Both controllers can be firmware upgraded to current features. The Select will have more advantages if upgraded as lots of very useful features were added in the last two 1.5 and 1.6 upgrades.
The Elite is the better controller all round, but the Select in its very latest firmware version is a close second.
If the proposed Select is second-hand, then it could very well have a very early firmware installed and going for the firmware upgrade should be considered as being the mandatory thing to do.
Select Firmware Info.
The current installed firmware is displayed as the very first number to briefly appear on the Select screen as it is being powered up. Expect to see a number between 10 and 20. At the time of writing, the latest version is 1.6  or 2.0  - both the same. These latest versions completely transform the user experience of the Select controller and add the ability to write (not read) all CVs up to CV255. As well as access to the full F0 - F28 range of functions.
The upgrade charge is typically £15 plus your sending postage costs. You need to get a 'returns number' from Hornby Customer Services - see 'Contact Us' link at the very bottom of the page.
If you do arrange to get your Select firmware upgraded, then you will need both the Select version 1.5 full manual and the version 1.6 addendum manual. As the operation of your Select (how to use it) will be completely different in certain areas of operation compared to your current firmware version.
You can download these two manual PDFs from here:
If nothing appears to happen, check your nominated browser download folder for the files as they can download silently in the background.
What does the Elite have / do that the Select doesn't?
- A bigger screen so that more useful information can be displayed.
- Two speed knobs so that two locos can be assigned for control at a time. Note that control for two locos is not concurrently, the speed knob that is active needs to be selected first. Think of it a bit like the 'Pre-select gearbox' that used to be common in Routemaster buses [if you are old enough to remember them].
- A separate 'PROGRAMMING' output which reduces the risk of programming errors occurring i.e configuring the wrong DCC device.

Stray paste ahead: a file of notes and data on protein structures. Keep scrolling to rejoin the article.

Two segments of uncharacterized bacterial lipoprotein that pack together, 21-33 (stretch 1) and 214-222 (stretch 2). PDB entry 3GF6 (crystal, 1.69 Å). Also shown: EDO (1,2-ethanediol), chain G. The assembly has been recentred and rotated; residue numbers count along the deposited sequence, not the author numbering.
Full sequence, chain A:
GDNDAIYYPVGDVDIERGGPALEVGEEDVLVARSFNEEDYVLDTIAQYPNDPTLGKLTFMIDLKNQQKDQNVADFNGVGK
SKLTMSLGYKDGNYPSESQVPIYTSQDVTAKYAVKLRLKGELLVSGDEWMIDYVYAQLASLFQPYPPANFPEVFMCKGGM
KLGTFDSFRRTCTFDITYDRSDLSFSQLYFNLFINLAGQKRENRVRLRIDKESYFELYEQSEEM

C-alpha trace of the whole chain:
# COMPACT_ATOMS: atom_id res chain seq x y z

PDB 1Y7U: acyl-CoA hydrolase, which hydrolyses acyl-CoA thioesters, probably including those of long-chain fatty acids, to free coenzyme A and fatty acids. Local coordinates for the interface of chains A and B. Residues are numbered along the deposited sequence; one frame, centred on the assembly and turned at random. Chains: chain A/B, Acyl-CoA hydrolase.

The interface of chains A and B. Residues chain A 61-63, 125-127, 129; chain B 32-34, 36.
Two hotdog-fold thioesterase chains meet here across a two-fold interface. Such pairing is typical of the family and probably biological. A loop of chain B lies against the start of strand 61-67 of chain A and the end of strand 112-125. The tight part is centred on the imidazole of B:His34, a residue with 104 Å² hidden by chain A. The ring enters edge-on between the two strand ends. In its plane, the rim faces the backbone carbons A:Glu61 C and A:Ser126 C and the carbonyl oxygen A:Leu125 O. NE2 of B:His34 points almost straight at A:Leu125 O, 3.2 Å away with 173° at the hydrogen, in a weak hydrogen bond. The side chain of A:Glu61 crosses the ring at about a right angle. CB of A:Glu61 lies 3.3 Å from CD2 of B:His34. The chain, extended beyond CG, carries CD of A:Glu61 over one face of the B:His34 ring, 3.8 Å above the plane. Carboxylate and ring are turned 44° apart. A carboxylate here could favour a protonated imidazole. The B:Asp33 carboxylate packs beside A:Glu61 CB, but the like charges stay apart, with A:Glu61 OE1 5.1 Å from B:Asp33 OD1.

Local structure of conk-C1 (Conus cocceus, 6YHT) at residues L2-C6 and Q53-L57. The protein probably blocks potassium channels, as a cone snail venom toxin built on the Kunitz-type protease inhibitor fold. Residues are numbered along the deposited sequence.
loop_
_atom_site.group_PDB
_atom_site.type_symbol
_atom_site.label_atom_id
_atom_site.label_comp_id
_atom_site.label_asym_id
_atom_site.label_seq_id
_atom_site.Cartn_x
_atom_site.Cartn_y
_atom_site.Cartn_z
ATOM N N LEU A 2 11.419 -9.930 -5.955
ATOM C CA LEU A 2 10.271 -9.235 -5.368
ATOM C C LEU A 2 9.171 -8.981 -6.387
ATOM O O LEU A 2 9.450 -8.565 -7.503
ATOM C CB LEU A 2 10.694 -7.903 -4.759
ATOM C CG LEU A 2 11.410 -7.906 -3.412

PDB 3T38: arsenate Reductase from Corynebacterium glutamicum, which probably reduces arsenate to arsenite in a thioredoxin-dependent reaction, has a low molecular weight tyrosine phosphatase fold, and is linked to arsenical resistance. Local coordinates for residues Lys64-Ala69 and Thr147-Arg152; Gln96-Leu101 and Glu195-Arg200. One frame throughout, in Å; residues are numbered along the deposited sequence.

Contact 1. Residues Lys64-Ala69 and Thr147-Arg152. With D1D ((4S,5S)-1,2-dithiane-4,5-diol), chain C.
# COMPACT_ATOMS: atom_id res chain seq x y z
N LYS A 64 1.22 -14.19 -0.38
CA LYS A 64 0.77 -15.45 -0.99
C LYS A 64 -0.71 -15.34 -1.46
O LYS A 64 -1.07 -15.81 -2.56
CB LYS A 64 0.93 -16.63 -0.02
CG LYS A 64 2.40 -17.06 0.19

- A 4 amp power supply, but the Select 1 amp power supply can be upgraded to 4 amps.
- The ability to READ CVs. The Select can only write to CVs but only with version 1.6 firmware.
- The ability to write to CVs between CV1 and CV1024. The Select V1.6 / V2.0 can only write CV1 to CV255
- Support for the full range of DCC Addresses [Locos 0001 to 9999 and Accessories 0001 to 2048]. The Select supported DCC Addresses are extremely restricted by comparison [Locos 01 to 59 and Accessories 61 to 99].
- The ability to upgrade the firmware at Home DIY via download of a firmware update file. The Select has to be returned to Hornby for an upgrade.
- Multiple selectable programming modes [Direct Mode, Operate Mode, Register Mode and Paged Mode]. Having the support for these alternative modes means that some difficult to configure decoders may be able to be successfully configured using one of the other modes. The Select only has one 'take it or leave it' mode.
- A USB port which means that it is compatible with RailMaster railway control software. Point and click control of your layout. The Select is not compatible with RailMaster.
For a review of RailMaster capability ... click this link.
[Note that the 'Select-a-Link' cable described in the above review was never launched onto the market and was cancelled by Hornby].
......and I have bought a rail track job lot on eBay
I am concerned when a ‘user’ says that they intend to save some money by buying ‘second-hand’ track. This is not so much of an issue if that second-hand track is the more modern ‘Nickle Silver’. But most second-hand track on the likes of eBay is likely to be the old plated steel variety and at worst pitted with surface corrosion.
Many eBayers really do try it on and sell second-hand steel based track that is fit only as scrap. Particularly the points, second-hand steel points are particularly prone to being sold as worn out ‘not fit for purpose’ scrap items.
Pitted corrosion will kill a DCC signal and give nothing but grief.
Your eBay job lot purchase has the potential to be a 'false economy' purchase when considering a DCC controlled 'Digital' layout. The digital data signal sent to track by a DCC control system needs a spotlessly clean track, else data can be lost or corrupted by the rail corrosion and the meaning of the digital signal command being sent is lost to the decoder.
TIP: As a newbie poster on the forum, just be aware that the 'Blue Button with the White Arrow' is not a 'Reply to this post' button. If you want to reply to any of the posts, scroll down and write your reply in the reply text box at the bottom of the page and click the Green 'Reply' button.
See also – further TIPs on how to get the best user experience from this forum.